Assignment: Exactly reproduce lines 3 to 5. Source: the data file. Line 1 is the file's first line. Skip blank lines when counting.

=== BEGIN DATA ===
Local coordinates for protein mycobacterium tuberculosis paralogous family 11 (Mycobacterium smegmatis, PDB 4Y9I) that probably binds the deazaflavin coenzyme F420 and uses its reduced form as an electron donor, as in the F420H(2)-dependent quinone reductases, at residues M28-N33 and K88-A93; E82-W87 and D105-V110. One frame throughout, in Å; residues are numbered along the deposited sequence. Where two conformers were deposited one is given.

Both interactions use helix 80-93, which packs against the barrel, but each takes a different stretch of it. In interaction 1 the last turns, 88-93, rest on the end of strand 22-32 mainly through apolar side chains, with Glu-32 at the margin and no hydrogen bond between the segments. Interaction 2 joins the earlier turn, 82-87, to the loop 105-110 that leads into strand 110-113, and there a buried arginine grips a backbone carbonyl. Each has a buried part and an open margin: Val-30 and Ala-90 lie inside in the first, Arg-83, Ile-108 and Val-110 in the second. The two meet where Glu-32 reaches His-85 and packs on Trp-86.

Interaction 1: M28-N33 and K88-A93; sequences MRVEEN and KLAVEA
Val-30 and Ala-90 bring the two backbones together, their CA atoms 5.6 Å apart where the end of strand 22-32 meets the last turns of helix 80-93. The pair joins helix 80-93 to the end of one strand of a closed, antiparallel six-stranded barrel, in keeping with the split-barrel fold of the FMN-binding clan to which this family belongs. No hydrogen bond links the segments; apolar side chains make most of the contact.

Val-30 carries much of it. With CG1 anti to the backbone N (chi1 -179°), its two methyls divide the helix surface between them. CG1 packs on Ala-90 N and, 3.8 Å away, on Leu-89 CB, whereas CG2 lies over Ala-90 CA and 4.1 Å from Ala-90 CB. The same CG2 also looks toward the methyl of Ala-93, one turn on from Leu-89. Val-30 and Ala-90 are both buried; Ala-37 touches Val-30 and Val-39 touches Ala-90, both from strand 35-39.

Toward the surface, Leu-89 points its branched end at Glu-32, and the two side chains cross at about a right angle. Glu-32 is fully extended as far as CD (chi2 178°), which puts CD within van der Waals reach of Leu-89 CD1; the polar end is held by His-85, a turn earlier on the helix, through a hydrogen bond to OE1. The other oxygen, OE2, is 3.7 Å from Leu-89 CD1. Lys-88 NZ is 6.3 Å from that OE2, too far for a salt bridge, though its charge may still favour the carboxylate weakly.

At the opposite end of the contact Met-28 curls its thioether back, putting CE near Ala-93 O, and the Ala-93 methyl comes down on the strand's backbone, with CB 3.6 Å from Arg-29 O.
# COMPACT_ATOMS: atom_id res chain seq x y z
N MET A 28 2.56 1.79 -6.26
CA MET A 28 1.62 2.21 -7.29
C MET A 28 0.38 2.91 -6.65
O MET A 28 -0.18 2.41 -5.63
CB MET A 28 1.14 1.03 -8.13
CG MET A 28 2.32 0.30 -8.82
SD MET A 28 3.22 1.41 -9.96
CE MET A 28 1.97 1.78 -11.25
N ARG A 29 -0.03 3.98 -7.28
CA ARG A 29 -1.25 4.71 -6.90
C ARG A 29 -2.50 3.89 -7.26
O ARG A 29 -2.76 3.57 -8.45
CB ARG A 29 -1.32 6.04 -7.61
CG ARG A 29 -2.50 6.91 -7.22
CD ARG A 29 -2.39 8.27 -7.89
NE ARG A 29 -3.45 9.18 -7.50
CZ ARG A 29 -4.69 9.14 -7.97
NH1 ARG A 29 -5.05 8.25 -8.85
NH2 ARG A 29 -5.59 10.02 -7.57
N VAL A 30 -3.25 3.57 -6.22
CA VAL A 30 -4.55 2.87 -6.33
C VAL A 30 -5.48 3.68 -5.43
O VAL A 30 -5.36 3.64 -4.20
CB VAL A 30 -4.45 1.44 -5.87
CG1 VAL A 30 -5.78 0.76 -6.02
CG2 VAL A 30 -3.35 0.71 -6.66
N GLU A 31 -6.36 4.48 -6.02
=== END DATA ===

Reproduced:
Interaction 1: M28-N33 and K88-A93; sequences MRVEEN and KLAVEA
Val-30 and Ala-90 bring the two backbones together, their CA atoms 5.6 Å apart where the end of strand 22-32 meets the last turns of helix 80-93. The pair joins helix 80-93 to the end of one strand of a closed, antiparallel six-stranded barrel, in keeping with the split-barrel fold of the FMN-binding clan to which this family belongs. No hydrogen bond links the segments; apolar side chains make most of the contact.

Val-30 carries much of it. With CG1 anti to the backbone N (chi1 -179°), its two methyls divide the helix surface between them. CG1 packs on Ala-90 N and, 3.8 Å away, on Leu-89 CB, whereas CG2 lies over Ala-90 CA and 4.1 Å from Ala-90 CB. The same CG2 also looks toward the methyl of Ala-93, one turn on from Leu-89. Val-30 and Ala-90 are both buried; Ala-37 touches Val-30 and Val-39 touches Ala-90, both from strand 35-39.